How to overcome fear with a strong reality check

What is the probability of your worst-case scenario actually happening?

Now that you’ve finished Step 4, it’s time to stop for a reality check. Step 5 will help you come to complete peace with your worst-case scenario. In this fifth step, you will ask the question, “How likely it is that my worst-case scenario might occur?”

When you complete a reality check, it must come from objective reality – the purely rational part of your brain. By evaluating the probability of your worst-case scenario when emotion skews the truth, your worst-case scenario seems more likely than it actually is.

When you overcome fear, you are in control of your mind and emotions. Fear is a normal part of life and we all have it, but irrational fear causes undue frustration, anxiety and stress. That’s why identifying your fears and mastering them is so important.

Another critical reason to identify and conquer fear is it almost always blocks you from greater success and happiness.

This six-step process may be helpful if you have any of the “Big four fears:” failure, success, rejection or selling.

The six steps to overcome fear

  1. Identify your fears.
  2. Embrace your fears.
  3. Disidentify with your fears.
  4. Understand your worst-case scenario.
  5. Do a reality check of your worst-case scenario.
  6. Develop a fearless focus.

Just a reminder: Defeating fear does not mean it disappears. It means your conscious and subconscious fears are controllable.

Evaluating risk versus reward

What is the probability of your worst-case scenario actually happening?

Let’s look at an example of an entrepreneur: If a new business owner shifts a major strategy, what’s the probability it could significantly damage the financial health of the company, or worse, take the company under? If the probability is 50/50, it’s an unacceptable risk for many entrepreneurs.

But what if the risk is 90/10? If there is a 90 percent chance of a big upside to the risk and only a 10 percent chance it won’t work out, many entrepreneurs would jump at the opportunity.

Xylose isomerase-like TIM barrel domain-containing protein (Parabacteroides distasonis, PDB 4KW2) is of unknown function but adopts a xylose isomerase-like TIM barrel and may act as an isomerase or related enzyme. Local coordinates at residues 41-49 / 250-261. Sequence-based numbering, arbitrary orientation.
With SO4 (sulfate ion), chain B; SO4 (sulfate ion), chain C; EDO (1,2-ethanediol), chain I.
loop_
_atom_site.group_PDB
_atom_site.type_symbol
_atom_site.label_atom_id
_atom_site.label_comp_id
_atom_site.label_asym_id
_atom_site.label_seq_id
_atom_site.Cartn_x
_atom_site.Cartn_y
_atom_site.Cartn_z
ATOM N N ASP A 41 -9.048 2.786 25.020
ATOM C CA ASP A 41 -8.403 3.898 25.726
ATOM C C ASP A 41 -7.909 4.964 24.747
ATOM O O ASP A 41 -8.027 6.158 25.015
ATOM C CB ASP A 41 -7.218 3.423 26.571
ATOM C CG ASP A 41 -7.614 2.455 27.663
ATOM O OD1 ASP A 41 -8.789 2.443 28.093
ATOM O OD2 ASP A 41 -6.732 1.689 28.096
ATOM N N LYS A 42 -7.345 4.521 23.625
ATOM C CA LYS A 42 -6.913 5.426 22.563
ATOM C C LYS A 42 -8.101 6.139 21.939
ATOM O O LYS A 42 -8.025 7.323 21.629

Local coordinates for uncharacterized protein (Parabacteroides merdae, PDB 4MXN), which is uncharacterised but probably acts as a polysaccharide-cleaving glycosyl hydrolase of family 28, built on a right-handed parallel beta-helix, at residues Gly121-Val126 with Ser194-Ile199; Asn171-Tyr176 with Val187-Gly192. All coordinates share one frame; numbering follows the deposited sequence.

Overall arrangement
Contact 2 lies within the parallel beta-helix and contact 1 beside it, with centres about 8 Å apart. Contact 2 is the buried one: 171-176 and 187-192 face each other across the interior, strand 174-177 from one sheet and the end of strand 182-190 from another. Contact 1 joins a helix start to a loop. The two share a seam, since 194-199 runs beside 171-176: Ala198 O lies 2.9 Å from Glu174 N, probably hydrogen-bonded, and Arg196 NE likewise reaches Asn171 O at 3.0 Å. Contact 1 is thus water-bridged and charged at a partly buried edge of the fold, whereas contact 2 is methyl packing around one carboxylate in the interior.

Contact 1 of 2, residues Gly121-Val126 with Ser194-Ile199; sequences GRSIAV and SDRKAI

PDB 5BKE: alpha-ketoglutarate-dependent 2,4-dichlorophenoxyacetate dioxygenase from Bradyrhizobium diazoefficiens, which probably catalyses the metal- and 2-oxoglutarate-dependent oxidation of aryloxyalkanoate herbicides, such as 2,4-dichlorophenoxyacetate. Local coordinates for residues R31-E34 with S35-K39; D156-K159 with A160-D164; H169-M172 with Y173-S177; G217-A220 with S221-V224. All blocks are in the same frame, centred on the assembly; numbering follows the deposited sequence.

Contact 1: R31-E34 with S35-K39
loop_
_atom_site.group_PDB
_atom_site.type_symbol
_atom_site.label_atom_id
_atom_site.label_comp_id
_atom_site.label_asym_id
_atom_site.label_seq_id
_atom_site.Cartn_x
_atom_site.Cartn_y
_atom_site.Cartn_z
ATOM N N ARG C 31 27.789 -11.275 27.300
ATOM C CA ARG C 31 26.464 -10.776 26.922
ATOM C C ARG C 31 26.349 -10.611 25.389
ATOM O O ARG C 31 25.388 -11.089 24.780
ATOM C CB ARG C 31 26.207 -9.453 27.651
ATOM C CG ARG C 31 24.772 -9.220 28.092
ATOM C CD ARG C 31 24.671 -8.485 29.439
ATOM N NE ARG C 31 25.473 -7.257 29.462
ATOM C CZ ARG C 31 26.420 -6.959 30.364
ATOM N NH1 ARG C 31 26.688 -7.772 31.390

In each situation, an objective evaluation of risk and reward is necessary.

During my career, I’ve mentally trained many Olympic athletes, especially winter athletes, including freestyle mogul skiers. For these athletes, what do you think their worst-case scenario is?


Death is rare, but it is the worst-case scenario. A more likely scenario is sustaining a severe injury. These are common, and almost all world-class skiers experience an physical pain or damage during their careers. In addition to the worst-case scenario, sometimes, all majorly concerning factors need to be included in the risk versus reward assessment.

When does it make sense to take a greater risk?

Skiers in the Olympics (at the pinnacle competition in their sport) may take a higher risk than those in non-Olympic runs because the reward is greater. In a big event, sometimes that’s the right choice. The level of risk you are willing to take is, for the most part, directly proportional to the level of potential reward.

Once you’ve chosen the risk level you are willing to take, you have to come to peace with it and not focus on your worst-case scenario. Accepting the risk of your worst-case scenario allows you to now focus on obtaining what you want.

Now you’re ready for the sixth and final step in overcoming your fears: Developing a fearless focus, which will be the next and final article in this series

Categories: Business Insights